James Mason did not receive an Oscar nomination for portraying Phillip Vandamm in North By Northwest.
Mason would have naturally been perfect for a Bond villain since he moves so gently he almost seems to float in his initial meeting with Thornhill, as Vandamm asks him questions that are more confusing than anything. Mason does not raise his voice once in this interrogation yet he so effectively brings this understated menace in the way he examines Thornhill with his eyes, and in such a matter of fact fashion alludes that Thornhill is going to be killed if he does not cooperate. Mason brings the considerable confidence of a man who's been through this sort of thing so many times before, that it really is just standard procedure at this point, and merely just something that needs to be done. Mason is so wonderfully elegant while being so quietly sinister in his movements and his speech that you'd believe Thornhill would tell him everything, unfortunately Thornhill has nothing to tell. My favorite moment in the scene has to be when Vandamm decides to make it quick and simply presses Thornhill to tell him whether or not he will cooperate with a simple yes or no. Mason is great in his casual shrug when Thornhill says no, as though he's silently stating "Oh well I guess you'll have to die then" before walking off.
Mason makes a very memorable impression in this first scene making so you certainly remember him when he makes his short silent appearances about an hour in, as well as when he finally makes his second vocal appearance an hour and a half into the film. Thornhill next meeting with Vandamm comes due to his romantic entanglements with a mysterious woman Eve Kendall (Eva Marie Saint), who happens to be entangled in the same way with Vandamm. Mason is very good in this scene by bringing a bit more depth to the part of Vandamm as Thornhill makes pointed remarks about Eve's methods. Mason does well not to give it away too hard, after all he would not to show weakness to Thornhill or his men, but in an effective subtle fashion portrays the certain heartbreak in Vandamm as he realizes she was not as loyal to him as he would have wished. Mason takes it perhaps even a step further by playing it as Vandamm is falling upon his excessively calm villain act in order to cover upon any of his own desperation. Of course it works better than potentially fooling Thornhill, but the audience as well as again Mason is able to exude a considerable menace with such ease that's perfect for the character.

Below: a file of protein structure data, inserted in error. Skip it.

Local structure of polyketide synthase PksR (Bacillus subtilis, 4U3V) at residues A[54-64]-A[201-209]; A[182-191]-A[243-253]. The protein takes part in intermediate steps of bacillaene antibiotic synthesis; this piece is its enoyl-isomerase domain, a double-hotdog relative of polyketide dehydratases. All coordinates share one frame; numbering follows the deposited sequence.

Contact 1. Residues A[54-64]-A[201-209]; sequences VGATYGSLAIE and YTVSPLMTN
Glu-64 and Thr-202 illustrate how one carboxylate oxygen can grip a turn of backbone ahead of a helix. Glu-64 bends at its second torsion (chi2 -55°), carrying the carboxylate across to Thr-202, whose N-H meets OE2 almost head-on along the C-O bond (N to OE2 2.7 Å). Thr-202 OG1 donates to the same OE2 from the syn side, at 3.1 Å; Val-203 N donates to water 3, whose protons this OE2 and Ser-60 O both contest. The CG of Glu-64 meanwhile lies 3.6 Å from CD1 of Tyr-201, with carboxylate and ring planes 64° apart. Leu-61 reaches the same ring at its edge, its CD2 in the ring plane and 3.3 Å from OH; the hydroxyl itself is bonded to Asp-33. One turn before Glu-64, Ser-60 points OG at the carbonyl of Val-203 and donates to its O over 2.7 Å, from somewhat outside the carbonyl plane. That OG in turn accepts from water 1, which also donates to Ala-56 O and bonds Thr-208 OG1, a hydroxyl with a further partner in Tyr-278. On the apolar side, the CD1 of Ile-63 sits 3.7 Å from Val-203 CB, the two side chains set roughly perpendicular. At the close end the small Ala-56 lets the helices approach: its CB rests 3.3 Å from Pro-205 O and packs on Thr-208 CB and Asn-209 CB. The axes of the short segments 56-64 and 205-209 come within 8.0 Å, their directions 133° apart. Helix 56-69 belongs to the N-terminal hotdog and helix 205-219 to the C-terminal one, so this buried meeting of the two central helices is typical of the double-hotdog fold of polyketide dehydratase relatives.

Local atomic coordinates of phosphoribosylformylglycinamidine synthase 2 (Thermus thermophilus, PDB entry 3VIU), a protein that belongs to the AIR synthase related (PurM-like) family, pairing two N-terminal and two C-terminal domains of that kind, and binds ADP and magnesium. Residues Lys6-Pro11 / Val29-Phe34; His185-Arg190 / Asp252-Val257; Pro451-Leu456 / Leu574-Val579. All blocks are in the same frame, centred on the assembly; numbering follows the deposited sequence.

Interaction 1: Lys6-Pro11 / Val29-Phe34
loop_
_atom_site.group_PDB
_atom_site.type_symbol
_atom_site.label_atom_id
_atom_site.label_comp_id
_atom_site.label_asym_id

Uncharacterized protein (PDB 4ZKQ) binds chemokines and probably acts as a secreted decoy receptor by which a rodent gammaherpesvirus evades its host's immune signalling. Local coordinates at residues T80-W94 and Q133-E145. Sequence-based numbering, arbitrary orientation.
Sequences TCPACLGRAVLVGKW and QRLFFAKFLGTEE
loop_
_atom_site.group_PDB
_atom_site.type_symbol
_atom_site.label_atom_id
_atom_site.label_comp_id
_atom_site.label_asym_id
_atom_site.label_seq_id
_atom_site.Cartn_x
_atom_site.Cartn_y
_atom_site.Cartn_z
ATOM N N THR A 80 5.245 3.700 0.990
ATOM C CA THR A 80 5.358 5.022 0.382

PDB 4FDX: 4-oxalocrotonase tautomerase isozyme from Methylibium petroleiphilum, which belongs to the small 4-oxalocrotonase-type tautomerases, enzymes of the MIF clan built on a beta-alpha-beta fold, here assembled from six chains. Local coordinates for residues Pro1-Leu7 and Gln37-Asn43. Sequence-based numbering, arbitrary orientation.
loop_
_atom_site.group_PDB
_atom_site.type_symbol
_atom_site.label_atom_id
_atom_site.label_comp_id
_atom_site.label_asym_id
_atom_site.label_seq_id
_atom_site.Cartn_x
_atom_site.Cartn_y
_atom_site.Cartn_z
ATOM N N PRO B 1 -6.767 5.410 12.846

Of course Mason is also great in his interactions with Vandamm's most loyal man Leonard (Martin Landau). Landau is a terrific foil for Mason as he makes Leonard basically the darker and more direct member of their little organization. Landau plays his side with a creepy and distinct assurance about things always waiting and ready, while Mason's Vandamm takes his time with things. Leonard's loyalty seems to extend a bit past an employee who respects his boss, instead Landau suggests instead, while not overplaying it, that Leonard is bit in love with Vandamm. Mason in turn conveys quite well Vandamm's way of treating this infatuation as being mildly flattered although still only interested in what Leonard has to offer as a henchmen. This relationship has very little time devoted to it, but both actors manage to give it life nevertheless adding just something extra to the film. That's Mason whole performance in a nutshell though. Often times in Hitchcock's wrong man thrillers the villain isn't all that memorable. That is not the case in this film thanks to Mason's performance that so easily brings a certain sophistication to his character's shady dealings. Although Mason delivers depth to the part wherever available, the best part of his performance is the style and a charisma he brings to this relatively simple role. To watch Mason and Grant work the script so well is such a delight, and like Grant as the hero I simply could not see anyone else in this role other than Mason.